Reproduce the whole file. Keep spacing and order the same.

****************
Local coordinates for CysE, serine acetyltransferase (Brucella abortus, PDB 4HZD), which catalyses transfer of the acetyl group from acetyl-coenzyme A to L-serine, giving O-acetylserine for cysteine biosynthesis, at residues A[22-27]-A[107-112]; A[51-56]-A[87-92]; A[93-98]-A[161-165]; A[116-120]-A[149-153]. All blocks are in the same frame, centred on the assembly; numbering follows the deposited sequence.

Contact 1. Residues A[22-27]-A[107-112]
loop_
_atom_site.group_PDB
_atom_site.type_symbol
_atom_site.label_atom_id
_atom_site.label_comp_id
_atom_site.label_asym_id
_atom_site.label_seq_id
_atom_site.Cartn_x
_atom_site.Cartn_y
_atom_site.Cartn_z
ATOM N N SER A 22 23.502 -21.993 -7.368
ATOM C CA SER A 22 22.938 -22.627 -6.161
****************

Local coordinates for CysE, serine acetyltransferase (Brucella abortus, PDB 4HZD), which catalyses transfer of the acetyl group from acetyl-coenzyme A to L-serine, giving O-acetylserine for cysteine biosynthesis, at residues A[22-27]-A[107-112]; A[51-56]-A[87-92]; A[93-98]-A[161-165]; A[116-120]-A[149-153]. All blocks are in the same frame, centred on the assembly; numbering follows the deposited sequence.

Contact 1. Residues A[22-27]-A[107-112]
loop_
_atom_site.group_PDB
_atom_site.type_symbol
_atom_site.label_atom_id
_atom_site.label_comp_id
_atom_site.label_asym_id
_atom_site.label_seq_id
_atom_site.Cartn_x
_atom_site.Cartn_y
_atom_site.Cartn_z
ATOM N N SER A 22 23.502 -21.993 -7.368
ATOM C CA SER A 22 22.938 -22.627 -6.161